Can a trustee take money out of a trust fund that he is not a beneficiary and keep the money to spend on himself

a trust fund was arranged to benefit a
specific person which he is the only
person authorized to spend the trust
fund money. Is it legal for the trustee.to
withdraw funds for himself

Asked on March 5, 2017 under Estate Planning, California

Answers:

S.L,. Member, California Bar / FreeAdvice Contributing Attorney

Answered 3 years ago | Contributor

The trustee has committed a breach of trust by taking the money from the Trust and spending it on himself.
Your remedy is to sue the trustee and seek a constructive trust.  A constructive trust will require the trustee to return the funds to the trust.  If the trustee has made any acquisitions with the funds, the constructive trust can trace the funds to those acquisitions and those acquisitions or their value can be returned to the trust.
In addition to a constructive trust, your lawsuit should also seek removal of the trustee and appointment of a successor.

SJZ, Member, New York Bar / FreeAdvice Contributing Attorney

Answered 3 years ago | Contributor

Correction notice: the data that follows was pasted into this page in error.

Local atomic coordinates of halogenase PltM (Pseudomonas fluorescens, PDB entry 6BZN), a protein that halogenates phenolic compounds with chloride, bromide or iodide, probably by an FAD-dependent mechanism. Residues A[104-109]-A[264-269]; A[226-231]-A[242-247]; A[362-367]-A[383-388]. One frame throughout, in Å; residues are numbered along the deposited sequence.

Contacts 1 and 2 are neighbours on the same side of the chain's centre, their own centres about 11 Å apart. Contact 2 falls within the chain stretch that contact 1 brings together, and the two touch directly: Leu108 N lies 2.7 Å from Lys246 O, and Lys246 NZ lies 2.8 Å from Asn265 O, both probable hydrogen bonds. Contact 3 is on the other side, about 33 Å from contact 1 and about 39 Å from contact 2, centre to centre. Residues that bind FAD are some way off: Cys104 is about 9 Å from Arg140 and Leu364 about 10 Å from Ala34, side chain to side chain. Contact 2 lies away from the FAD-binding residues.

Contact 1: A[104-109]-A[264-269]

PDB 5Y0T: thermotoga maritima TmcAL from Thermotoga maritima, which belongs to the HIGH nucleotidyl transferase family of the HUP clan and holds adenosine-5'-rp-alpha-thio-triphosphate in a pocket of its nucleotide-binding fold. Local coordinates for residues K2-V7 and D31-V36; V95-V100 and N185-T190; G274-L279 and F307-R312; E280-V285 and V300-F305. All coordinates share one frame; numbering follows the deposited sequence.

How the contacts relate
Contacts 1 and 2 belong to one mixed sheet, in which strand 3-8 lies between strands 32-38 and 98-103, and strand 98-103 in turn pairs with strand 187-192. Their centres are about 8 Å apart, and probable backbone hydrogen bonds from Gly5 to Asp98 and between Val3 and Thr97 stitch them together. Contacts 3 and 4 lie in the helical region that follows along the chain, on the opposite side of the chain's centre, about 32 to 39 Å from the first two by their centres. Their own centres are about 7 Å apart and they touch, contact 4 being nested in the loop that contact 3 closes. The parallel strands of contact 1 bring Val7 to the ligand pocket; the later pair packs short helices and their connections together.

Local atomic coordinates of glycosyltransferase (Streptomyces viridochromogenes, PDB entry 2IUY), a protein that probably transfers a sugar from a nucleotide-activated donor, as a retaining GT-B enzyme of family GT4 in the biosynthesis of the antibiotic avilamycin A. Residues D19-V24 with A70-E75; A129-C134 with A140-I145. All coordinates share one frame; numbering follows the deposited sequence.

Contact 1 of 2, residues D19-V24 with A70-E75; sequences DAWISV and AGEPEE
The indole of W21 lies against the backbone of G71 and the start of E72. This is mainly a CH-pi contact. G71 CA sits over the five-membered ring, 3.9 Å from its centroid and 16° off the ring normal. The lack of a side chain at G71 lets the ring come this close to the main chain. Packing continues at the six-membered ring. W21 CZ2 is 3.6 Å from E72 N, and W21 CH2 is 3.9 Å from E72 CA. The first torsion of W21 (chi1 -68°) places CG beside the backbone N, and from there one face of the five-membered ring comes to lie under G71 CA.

A trustee is obligated to 1) follow the terms (or instructions) of the trust; and 2) to act loyally for the benefit of the beneficiary, not for himself. Generally, a trustee could only take money out of the trust for himself personally if a) he is reimbursing himself for a legitimate trust expense (like filing a legal document, or hiring someone to do work on property owned by the trust) which he laid out of his own money; or b) if the trust provides that he may pay himself some compensation (basically, wages or salary) for his work. If he takes out money other than as the above, he may be violating the terms of the trust and breaching his "fiduciary duty" (the duty of loyalty) owed to the beneficiary. If there is reason to think that a trustee is improperly taking money out, an interested party (the beneficiary or, if the beneficiary is a minor or legally incompentent, his/her legal guardian) could bring a lawsuit in chancery court (a division or part of county court) for an "accounting"--that is, for the court to review the trustee's actions and disbursements. If the court were to find that the trustee improperly took money out, he or she could be ordered to return  or repay it.


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